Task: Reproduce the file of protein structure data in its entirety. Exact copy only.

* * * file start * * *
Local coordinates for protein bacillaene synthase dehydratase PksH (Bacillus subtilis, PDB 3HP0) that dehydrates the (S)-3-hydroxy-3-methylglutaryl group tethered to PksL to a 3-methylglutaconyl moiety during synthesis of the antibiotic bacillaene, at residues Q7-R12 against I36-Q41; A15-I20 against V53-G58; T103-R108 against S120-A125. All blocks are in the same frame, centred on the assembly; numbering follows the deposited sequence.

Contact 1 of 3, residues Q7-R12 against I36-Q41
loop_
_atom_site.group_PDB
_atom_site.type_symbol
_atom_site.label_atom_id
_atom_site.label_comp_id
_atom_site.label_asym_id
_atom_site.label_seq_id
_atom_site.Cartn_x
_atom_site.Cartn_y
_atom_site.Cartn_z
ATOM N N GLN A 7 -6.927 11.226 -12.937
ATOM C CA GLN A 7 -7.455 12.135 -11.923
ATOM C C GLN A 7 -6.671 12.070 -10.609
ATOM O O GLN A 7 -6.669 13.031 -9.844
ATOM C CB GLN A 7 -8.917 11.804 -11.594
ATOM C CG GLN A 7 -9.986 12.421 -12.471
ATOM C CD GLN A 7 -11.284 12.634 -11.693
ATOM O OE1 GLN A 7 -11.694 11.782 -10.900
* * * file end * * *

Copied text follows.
Local coordinates for protein bacillaene synthase dehydratase PksH (Bacillus subtilis, PDB 3HP0) that dehydrates the (S)-3-hydroxy-3-methylglutaryl group tethered to PksL to a 3-methylglutaconyl moiety during synthesis of the antibiotic bacillaene, at residues Q7-R12 against I36-Q41; A15-I20 against V53-G58; T103-R108 against S120-A125. All blocks are in the same frame, centred on the assembly; numbering follows the deposited sequence.

Contact 1 of 3, residues Q7-R12 against I36-Q41
loop_
_atom_site.group_PDB
_atom_site.type_symbol
_atom_site.label_atom_id
_atom_site.label_comp_id
_atom_site.label_asym_id
_atom_site.label_seq_id
_atom_site.Cartn_x
_atom_site.Cartn_y
_atom_site.Cartn_z
ATOM N N GLN A 7 -6.927 11.226 -12.937
ATOM C CA GLN A 7 -7.455 12.135 -11.923
ATOM C C GLN A 7 -6.671 12.070 -10.609
ATOM O O GLN A 7 -6.669 13.031 -9.844
ATOM C CB GLN A 7 -8.917 11.804 -11.594
ATOM C CG GLN A 7 -9.986 12.421 -12.471
ATOM C CD GLN A 7 -11.284 12.634 -11.693
ATOM O OE1 GLN A 7 -11.694 11.782 -10.900